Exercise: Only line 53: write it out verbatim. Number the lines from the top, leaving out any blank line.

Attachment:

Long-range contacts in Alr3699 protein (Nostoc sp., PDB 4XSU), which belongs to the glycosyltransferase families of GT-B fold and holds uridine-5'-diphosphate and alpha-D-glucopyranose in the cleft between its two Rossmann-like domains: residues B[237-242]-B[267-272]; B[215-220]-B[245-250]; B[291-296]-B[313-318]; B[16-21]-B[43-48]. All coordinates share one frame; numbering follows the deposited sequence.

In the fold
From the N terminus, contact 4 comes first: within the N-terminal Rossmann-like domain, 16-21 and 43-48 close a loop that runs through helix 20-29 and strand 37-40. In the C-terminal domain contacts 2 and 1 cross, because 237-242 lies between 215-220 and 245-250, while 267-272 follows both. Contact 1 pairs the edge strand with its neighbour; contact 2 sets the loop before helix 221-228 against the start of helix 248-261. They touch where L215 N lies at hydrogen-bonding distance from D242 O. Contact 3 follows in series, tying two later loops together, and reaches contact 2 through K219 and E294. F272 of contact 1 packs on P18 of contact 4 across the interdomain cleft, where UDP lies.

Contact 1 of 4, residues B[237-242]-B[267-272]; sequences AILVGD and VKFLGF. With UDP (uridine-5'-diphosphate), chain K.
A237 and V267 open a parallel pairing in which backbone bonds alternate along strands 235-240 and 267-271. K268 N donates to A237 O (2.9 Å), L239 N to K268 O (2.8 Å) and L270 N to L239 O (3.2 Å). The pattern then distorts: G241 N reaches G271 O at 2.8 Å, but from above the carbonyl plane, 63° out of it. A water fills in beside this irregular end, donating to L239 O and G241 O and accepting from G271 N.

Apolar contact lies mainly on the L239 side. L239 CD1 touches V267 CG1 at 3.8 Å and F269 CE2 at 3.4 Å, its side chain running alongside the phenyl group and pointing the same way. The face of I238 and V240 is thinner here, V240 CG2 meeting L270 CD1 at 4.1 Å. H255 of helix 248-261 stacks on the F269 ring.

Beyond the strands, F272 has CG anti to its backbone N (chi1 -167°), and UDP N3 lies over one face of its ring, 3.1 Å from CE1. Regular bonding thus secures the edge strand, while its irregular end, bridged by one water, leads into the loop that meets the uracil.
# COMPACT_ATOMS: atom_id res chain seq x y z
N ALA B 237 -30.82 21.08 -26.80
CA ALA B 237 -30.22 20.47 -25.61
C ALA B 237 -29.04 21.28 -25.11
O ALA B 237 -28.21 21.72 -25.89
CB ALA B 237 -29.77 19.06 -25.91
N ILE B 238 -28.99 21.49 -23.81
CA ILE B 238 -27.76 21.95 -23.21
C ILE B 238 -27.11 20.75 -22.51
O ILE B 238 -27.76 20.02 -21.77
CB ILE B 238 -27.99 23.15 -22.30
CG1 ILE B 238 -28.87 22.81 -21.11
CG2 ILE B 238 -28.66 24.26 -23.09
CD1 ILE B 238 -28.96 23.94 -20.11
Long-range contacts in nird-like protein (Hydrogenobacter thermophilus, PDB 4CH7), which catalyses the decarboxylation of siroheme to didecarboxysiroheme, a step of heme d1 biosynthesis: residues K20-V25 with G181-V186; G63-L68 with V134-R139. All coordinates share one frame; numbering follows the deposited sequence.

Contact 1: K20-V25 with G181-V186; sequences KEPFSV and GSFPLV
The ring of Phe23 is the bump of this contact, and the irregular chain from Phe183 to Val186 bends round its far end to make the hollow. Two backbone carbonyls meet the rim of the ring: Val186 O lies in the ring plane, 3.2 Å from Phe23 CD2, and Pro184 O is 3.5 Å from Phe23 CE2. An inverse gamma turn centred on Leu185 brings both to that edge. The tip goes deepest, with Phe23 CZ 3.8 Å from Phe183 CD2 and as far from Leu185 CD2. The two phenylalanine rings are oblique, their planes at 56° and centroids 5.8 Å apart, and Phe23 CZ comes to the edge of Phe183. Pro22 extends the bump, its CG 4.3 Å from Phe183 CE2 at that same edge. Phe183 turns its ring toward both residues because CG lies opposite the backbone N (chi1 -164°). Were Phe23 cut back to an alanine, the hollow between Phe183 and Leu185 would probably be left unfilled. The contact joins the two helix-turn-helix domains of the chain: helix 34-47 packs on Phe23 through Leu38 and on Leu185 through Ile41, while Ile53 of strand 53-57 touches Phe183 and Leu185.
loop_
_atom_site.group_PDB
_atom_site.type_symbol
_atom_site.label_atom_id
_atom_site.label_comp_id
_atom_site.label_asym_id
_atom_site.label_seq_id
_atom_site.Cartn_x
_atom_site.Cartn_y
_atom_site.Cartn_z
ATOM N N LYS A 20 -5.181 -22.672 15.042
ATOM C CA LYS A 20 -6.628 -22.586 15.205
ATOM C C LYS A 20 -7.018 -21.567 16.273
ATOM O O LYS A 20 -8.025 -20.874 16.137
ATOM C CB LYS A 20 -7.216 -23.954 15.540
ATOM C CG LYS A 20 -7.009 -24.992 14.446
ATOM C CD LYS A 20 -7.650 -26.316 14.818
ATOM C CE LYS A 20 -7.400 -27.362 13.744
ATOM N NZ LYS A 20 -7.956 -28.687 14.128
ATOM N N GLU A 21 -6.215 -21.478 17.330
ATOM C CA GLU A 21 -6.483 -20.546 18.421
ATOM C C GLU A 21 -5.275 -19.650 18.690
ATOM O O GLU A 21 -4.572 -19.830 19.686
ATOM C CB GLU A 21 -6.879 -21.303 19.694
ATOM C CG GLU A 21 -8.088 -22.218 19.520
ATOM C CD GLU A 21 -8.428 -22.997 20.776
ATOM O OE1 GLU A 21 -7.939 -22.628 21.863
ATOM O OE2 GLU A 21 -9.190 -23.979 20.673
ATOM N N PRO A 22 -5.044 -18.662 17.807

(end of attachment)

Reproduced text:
ATOM N N PRO A 22 -5.044 -18.662 17.807